Re: CryoJane & Gentle Jane

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From:Philip Oshel <>
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I have to take issue with a piece of this post. The description of 
what the "Gentle Jane" is doing in terms of freezing cannot be 
correct. In order to form vitreous ice, or the microcrystalline ice 
that many folks call "vitreous", freezing rates must exceed 10,000 
deg. C per second, and even at that rate, only the outmost 500 
microns (at best) of a sample will be "vitreous". This is of a very 
small sample of maybe 1 cubic millimeter or so. Larger than that, and 
the sample retains enough heat that the
10,000 deg/sec freezing rate will not be obtained as deeply as 500 
microns. Also, this is only possible in a high-pressure freezer where 
the sample is frozen at around 2100 barrs pressure. Less than this 
and only 100 or so microns of sample will have "vitreous" ice. The 
increased pressure coupled with the rapid freezing forces the ice to 
take on a cubic crystal structure instead of its more familiar 
hexagonal structure, or the pressure prevents formation of a 
crystalline lattice at all (the major reason for this is that the 
hexagonal crystal structure takes up more volume than the cubic or 
"vitreous" phases, and the high pressure prevents this volume 

Freezing by simple contact for 8-10 seconds at standard pressure at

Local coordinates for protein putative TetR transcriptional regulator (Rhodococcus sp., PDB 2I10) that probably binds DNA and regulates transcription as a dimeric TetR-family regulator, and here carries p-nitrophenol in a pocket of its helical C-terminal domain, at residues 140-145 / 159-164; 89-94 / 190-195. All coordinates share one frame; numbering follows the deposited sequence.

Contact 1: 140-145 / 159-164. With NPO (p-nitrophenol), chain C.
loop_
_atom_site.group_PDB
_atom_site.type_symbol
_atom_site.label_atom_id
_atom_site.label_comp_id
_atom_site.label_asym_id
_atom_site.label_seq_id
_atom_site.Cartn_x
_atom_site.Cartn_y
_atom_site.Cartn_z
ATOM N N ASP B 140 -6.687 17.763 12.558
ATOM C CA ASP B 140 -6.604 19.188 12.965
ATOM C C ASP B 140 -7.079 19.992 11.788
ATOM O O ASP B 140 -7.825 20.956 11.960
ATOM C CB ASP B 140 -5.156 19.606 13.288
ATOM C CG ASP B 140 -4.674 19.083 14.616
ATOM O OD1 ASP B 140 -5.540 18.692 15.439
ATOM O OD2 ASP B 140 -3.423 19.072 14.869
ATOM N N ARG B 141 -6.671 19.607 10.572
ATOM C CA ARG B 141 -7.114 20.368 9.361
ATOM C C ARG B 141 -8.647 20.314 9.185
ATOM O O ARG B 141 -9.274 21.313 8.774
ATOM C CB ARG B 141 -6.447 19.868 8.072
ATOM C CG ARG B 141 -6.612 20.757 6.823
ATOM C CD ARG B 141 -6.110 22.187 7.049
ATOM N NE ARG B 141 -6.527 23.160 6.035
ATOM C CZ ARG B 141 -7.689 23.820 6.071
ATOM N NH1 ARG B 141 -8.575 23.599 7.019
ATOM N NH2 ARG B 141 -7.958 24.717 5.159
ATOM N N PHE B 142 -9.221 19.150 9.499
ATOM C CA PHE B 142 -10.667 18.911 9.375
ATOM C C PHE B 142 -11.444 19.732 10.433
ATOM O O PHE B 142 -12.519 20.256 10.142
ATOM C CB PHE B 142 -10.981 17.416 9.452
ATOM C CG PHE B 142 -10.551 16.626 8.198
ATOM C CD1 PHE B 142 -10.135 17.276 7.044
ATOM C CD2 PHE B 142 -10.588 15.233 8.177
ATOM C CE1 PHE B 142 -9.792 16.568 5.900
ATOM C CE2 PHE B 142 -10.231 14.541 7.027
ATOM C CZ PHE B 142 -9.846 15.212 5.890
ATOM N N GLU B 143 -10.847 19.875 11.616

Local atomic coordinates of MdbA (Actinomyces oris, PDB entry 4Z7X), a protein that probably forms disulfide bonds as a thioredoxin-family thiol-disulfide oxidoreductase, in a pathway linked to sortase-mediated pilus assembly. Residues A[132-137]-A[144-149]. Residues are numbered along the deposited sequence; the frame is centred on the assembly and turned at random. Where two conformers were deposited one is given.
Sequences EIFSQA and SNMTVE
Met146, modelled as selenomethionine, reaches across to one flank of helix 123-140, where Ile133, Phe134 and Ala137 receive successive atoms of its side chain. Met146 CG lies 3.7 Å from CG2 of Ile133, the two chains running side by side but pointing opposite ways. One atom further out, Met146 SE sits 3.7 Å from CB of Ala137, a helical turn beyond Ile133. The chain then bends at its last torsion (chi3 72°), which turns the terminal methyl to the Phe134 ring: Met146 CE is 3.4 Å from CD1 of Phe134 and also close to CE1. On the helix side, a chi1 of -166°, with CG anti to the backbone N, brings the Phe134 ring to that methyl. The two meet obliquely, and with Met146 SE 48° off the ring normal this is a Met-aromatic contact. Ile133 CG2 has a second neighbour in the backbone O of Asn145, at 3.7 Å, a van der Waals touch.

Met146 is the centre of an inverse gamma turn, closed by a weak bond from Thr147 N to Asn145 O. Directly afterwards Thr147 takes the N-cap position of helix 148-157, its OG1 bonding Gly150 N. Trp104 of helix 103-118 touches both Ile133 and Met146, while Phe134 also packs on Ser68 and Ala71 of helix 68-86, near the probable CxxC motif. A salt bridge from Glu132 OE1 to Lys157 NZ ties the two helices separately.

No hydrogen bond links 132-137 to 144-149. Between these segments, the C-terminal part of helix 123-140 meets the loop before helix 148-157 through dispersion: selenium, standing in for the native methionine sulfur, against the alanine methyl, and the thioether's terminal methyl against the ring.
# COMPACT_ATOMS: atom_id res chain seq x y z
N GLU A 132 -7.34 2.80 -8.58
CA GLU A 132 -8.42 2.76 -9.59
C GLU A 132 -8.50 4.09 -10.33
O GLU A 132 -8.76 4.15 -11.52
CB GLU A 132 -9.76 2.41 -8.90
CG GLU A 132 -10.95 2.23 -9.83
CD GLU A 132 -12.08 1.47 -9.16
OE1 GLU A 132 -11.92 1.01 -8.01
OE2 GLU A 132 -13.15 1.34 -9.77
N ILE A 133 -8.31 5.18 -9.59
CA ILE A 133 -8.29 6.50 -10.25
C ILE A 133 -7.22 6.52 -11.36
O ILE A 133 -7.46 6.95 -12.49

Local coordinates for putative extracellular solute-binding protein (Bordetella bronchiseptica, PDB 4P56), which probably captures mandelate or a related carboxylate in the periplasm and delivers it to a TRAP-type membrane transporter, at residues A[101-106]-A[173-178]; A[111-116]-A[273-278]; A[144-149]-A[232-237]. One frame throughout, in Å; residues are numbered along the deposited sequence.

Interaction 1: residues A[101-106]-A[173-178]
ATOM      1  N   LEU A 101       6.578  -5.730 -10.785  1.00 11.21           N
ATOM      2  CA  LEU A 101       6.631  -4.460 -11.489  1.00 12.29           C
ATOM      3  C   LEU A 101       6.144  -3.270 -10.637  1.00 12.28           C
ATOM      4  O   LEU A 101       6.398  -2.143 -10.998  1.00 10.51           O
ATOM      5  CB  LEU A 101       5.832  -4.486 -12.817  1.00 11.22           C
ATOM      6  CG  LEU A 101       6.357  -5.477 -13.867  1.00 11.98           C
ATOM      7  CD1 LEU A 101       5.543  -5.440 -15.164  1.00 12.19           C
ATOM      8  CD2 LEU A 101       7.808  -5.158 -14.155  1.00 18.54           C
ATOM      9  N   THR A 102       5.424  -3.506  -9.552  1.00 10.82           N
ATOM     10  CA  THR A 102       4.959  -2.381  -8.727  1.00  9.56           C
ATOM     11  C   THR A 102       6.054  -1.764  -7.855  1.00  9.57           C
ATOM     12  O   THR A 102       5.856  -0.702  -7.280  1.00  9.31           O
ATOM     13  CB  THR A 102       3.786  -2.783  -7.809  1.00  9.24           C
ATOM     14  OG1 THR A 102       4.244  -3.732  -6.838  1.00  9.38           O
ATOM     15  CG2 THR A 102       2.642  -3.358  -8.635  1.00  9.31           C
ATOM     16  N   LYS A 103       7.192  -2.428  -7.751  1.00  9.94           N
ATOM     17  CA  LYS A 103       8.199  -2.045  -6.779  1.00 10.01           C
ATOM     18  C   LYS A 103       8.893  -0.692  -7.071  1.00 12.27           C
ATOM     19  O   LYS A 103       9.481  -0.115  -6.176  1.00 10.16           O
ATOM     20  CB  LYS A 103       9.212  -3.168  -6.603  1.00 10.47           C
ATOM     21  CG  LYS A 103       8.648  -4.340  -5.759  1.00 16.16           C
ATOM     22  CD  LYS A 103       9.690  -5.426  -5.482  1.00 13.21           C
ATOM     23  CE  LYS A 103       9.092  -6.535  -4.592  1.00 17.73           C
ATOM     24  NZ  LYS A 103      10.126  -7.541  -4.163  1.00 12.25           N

any temperature cannot result in vitreous ice or even cubic ice. It 
may very well form smaller or much smaller than normal ice crystals, 
and the damage caused by these crystals may well be below the 
resolution of the light microscope (as normally used, anyway), but 
the sample will be full of nice, hexagonal ice. So, the sample will 
have all the dehydration and mechanical damage caused by the 
formation of this ice, just not at a light microscopic level (one 

(Grunt running the High-Pressure Freezer and cryo-FESEM.)

>Hi Histonetters,
>All the  "Janes" are confusing!  Clarification!
>The Gentle Jane (Stand Alone Gentle Jane) is a snap freezing system. A
>weighty heat extractor is chilled (preferable in liquid nitrogen) and then
>it is hung on the device. It drops at a controlled rate and gently contacts
>the tissue and CryoGel or other embedding medium. The block is frozen in
>8-10 seconds. The temperature of the heat extractor,-196deg. C, and the
>thermal exchange derived from its highly polished chrome finish, produces
>"amorphous" ice rather than "crystalline" ice. minimizing ice crystal
>artifact. The morphology of the tissue is preserved!
>The CryoJane Tape-Transfer  system is installed in the cryostat. The section
>is cut onto a cold tape and transferred to a cold slide inside the cryostat.
>The section stays frozen until the section is fixed, freeze-substituted or
>air-dried. This process produces paraffin-quality frozens that are thin,
>flat and intact. Yes, and you cut fat, bone etc.with little sweat!

Philip Oshel
Supervisor, AMFSC and BBPIC
Dept. of Animal Health and Biomedical Sciences
University of Wisconsin
1656 Linden Drive
Madison,  WI  53706-1581
voice: (608) 263-4162
fax: (608) 262-7420 (dept. fax)

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